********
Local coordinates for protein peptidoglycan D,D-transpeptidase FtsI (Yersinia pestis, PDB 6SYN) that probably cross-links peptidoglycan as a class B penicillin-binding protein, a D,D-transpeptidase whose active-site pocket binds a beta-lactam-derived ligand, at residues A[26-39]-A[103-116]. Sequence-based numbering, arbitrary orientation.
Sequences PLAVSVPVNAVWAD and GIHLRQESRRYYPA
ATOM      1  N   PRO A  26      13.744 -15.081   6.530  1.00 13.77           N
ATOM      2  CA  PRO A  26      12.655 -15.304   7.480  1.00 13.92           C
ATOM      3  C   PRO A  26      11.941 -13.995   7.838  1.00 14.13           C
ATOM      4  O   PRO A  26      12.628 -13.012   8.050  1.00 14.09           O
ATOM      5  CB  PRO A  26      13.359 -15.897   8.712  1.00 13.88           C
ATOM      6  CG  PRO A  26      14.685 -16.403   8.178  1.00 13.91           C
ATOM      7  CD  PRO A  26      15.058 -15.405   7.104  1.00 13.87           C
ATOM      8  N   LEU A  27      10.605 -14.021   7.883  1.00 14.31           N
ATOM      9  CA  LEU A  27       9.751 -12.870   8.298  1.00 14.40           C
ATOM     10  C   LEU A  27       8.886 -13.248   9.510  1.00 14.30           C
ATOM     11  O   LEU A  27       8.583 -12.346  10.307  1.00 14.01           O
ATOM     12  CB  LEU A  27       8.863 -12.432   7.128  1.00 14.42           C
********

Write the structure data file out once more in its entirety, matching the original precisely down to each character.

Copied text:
Local coordinates for protein peptidoglycan D,D-transpeptidase FtsI (Yersinia pestis, PDB 6SYN) that probably cross-links peptidoglycan as a class B penicillin-binding protein, a D,D-transpeptidase whose active-site pocket binds a beta-lactam-derived ligand, at residues A[26-39]-A[103-116]. Sequence-based numbering, arbitrary orientation.
Sequences PLAVSVPVNAVWAD and GIHLRQESRRYYPA
ATOM      1  N   PRO A  26      13.744 -15.081   6.530  1.00 13.77           N
ATOM      2  CA  PRO A  26      12.655 -15.304   7.480  1.00 13.92           C
ATOM      3  C   PRO A  26      11.941 -13.995   7.838  1.00 14.13           C
ATOM      4  O   PRO A  26      12.628 -13.012   8.050  1.00 14.09           O
ATOM      5  CB  PRO A  26      13.359 -15.897   8.712  1.00 13.88           C
ATOM      6  CG  PRO A  26      14.685 -16.403   8.178  1.00 13.91           C
ATOM      7  CD  PRO A  26      15.058 -15.405   7.104  1.00 13.87           C
ATOM      8  N   LEU A  27      10.605 -14.021   7.883  1.00 14.31           N
ATOM      9  CA  LEU A  27       9.751 -12.870   8.298  1.00 14.40           C
ATOM     10  C   LEU A  27       8.886 -13.248   9.510  1.00 14.30           C
ATOM     11  O   LEU A  27       8.583 -12.346  10.307  1.00 14.01           O
ATOM     12  CB  LEU A  27       8.863 -12.432   7.128  1.00 14.42           C